It's been a tough few years. Each year it seems I lose a little bit more of myself. That's not necessarily a bad thing. I find that losing that part of me that is afraid is good. Losing that part of me that hides things is good. Losing that part of me who would procrastinate is good. Yet, of all the things I've lost, I now know that it takes losing one's self to find something remarkable --- me, after all.
Recently a friend and I decided it was time to renew our broken selves. We decided it should be immediate and that it would begin at sunrise. I spent the night at my office, sleeping on my floor. I thought about what I would do, say to the Universe. And, I took this opportunity to join with a sister who knows my struggles and who has been a faithful friend and confident. And before the dawn, we took our candles, our sage, our ancestors and we held hands, sang songs and ushered in the new day. We literally lost ourselves in the ritual only to find ourselves again.
Immediately it took shape. Immediately it took form. But, I don't remember if I recognized it right away. It's funny about change. It can be overwhelming and powerful. But, more often than not, the subtlety of change can be overlooked or missed. Rituals open portals. These portals are openings to wisdom and life. We are always on the precipice of death, our lives hanging in the balance. And our choice is always one of either choosing life or death. I keep choosing life -- at the end of the day. The moments in between are questionable.
When faced with the struggles of life, some of us have the mettle to survive. Others do little more than survive and some don't survive at all. In the wake of Katrina I'm faced with the question of whether I am my sister's keeper. And I find that in many ways, I've been preparing for this all my life. I just have to know it and act accordingly.
This week I've received emails from angry sisters -- angry from the depths of their souls. They are frustrated and grieving deeply and bitterly. Is it any one thing? No, absolutely not. The tragedy of Katrina. The killing of Frances Newton. The horrible way we confirm a chief justice who doesn't have everyone's best interest at heart. We are angry about the war and the fact that our sons and daughters are dying. And, not just my black sisters (in case you're thinking I've only black sisters). I've talked and cried with all my sister friends, from every ethnicity and class --- each as angry as the next.
I remember the story of Jonah (sorry, I generally like using a woman's story, but this one characerizes what I need to say most). In the story, Jonah is pissed off with God because he felt that God allowed a certain group of people to survive. I can relate. And I think the women of the world today can relate. There's one difference, though. We give birth to the seeming monsters that plague us. We love them and hate them at the same time. But, the hate is not for them, but for the actions. And maybe that's why my losing myself is a good thing. I'm finally losing that part of myself that feels sorry for me and the sorry state of the world. I'm losing myself to a whale of understanding and realizing that we are in the same boat ... one boat, ya'll! And that unless we all work together, we're gonna capsize.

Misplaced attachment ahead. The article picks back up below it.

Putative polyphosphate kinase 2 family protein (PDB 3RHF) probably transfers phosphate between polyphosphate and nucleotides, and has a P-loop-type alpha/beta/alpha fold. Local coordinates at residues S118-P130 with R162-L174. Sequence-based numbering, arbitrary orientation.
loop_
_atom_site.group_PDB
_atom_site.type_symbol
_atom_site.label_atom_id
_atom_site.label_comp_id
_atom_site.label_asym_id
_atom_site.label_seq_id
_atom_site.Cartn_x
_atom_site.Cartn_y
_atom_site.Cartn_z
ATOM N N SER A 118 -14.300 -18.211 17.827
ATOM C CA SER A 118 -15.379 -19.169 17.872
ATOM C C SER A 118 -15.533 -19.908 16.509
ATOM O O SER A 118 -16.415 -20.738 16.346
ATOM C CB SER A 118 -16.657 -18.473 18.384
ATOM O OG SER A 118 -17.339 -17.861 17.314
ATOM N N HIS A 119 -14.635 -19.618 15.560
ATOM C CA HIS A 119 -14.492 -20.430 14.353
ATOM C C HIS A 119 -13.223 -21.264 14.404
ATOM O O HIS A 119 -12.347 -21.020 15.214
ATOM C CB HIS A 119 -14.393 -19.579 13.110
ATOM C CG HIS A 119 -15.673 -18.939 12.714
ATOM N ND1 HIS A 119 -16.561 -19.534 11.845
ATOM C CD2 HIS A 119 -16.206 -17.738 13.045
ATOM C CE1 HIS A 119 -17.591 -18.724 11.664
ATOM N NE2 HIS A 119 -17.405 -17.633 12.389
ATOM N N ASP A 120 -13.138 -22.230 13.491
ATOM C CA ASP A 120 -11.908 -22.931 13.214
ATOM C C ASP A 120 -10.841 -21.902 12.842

Tonight I sit in my office. I'm still procrastinating a little bit because I know that when I set out on my true path, world look out! A change is gonna come. See, right after the ritual it seems like everything came to a head. Like a ripe pimple, the ritual took out the pus and dirt and while I can see the scab, it is healing. I am healing. That day that things came to a head, I took a good look and guess what I did? I leaped anyway.
I'm dancing now in my heart. I'm dancing in my soul. My creativity is at an all time high and its good, scary, fun and ever changing. I'm gonna have a little fun and dance with the Creator on those occasions that I find myself losing the self. And I'm going to enjoy rituals with my sisters and with myself on a regular basis. It's sisterhood survival 101.
I didn't tell you what happened when it all came to a head, did I? The next morning I woke -- not with a headache or a dullness as in times before. No, instead I was refreshed and imbued with a new outlook. And while I didn't know it the day before, I knew today was my day. At last, what was lost was now found.